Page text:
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Part 3 – The Great Smokey Mountains

Updated: Dec 12, 2022

Day 3, and we were leaving Nashville. To fortify ourselves for the drive to Knoxville, we headed to the Pancake Pantry , which is a breakfast hotspot near Vanderbilt University. Very cute neighborhood with good shopping. Inevitably, there was a line out the door, but it moved pretty quickly, and we were soon seated and perusing the menu. The Pancake Pantry is particularly known for its sweet potato pancakes, but one of the things we’d noticed over the last few days was how sweet everything was – definitely extra sugar compared to up north. So we ended up passing on something that sounded like it would be super sweet, and went for the buckwheat pancakes and “the grill cook’s medley” – basically everything with an egg on top. Yum. You need to go there.

Our next stop was the Gaylord Opryland, a huge resort and conference center where the Grand Ole Opry is now recorded. The Gaylord properties are known for having huge covered inner courtyards, and Opryland is the biggest of them all. It has a river running through it … As we arrived, we found we could either pay some ridiculous amount for all-day parking, or park for free for 20 minutes. So we set the stop watch and sprinted in. The property is truly gorgeous and I could easily see myself spending a weekend there without ever leaving the hotel. Unsurprisingly, there was a music theme to be found throughout the interconnected courtyards. (A side note for my fellow miles and points junkies: This is actually a Marriott property and can be had for 35,000 points a night, which strikes me as a pretty good deal.)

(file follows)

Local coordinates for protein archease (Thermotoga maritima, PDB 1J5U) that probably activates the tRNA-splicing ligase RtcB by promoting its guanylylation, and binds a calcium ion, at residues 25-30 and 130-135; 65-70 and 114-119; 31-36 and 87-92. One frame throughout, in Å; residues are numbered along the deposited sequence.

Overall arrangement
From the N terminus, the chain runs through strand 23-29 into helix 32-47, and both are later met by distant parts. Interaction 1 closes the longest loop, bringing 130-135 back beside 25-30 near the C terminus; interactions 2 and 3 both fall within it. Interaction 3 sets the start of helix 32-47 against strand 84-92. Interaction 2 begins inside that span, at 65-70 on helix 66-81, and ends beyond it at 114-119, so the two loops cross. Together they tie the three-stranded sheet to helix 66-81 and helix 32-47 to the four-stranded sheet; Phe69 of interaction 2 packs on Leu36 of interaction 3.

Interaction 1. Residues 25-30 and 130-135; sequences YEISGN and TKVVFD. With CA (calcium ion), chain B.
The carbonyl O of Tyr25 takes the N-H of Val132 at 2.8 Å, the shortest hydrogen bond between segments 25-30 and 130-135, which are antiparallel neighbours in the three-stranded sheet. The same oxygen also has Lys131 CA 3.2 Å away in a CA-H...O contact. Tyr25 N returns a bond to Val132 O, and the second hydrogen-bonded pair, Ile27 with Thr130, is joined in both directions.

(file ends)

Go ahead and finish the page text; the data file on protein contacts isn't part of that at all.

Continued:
Having made it in and out of Opryland in record time, we headed across the street to Cooters Place , which can only be described as a shrine to The Dukes of Hazzard. With the famous General Lee parked out front ($5 to have your picture taken sitting inside!), it is part museum, part souvenir shop, and abounds with memorabilia you may find a little offensive if you don’t have a sense of humor. In other words, Stu loved it, and we walked away with a confederate flag bumper sticker as a gag gift for our very Democratic neighbor.

With that, we finally left the Nashville area and made our way to Knoxville, about 180 miles to the east. Along the way, we stopped at Burgess State Park to take in the waterfalls, and climbed up Bee Rock Overlook to admire the view.

We spent the night at the Hilton Knoxville, the highlight of which was being able to use my cell phone as my room key for the first time (more on that in a separate post), and had lunch with friends of ours the next day before heading to the Tail of the Dragon. The Tail of the Dragon is an 11-mile stretch of US Route 129 across both Tennessee and North Carolina that is known for its lush scenery and insane switchbacks, all at between 900 and nearly 2,000 feet elevation. Supposedly, “many of the curves are banked like a race track”. Needless to say, it’s a huge attraction for the boy racer and biking crowd – which meant that Stu had to drive it.

I haven’t seen such a concentration of sports cars and motorbikes since we drove the Nuerburgring 3 years ago – people were obviously there to drive the road, not get from A to B. The scenery was gorgeous – bright green late spring foliage, with occasional breathtaking views of the Smokies. All drivers were very courteous and would pull over to let people by who were going faster. Stu was being “sensible”, but I was still hanging on for dear life. I’m including a video, but it doesn’t really capture the twists and turns adequately. There are photographers stationed at various spots along the way, and you can buy pictures of yourself driving the Tail.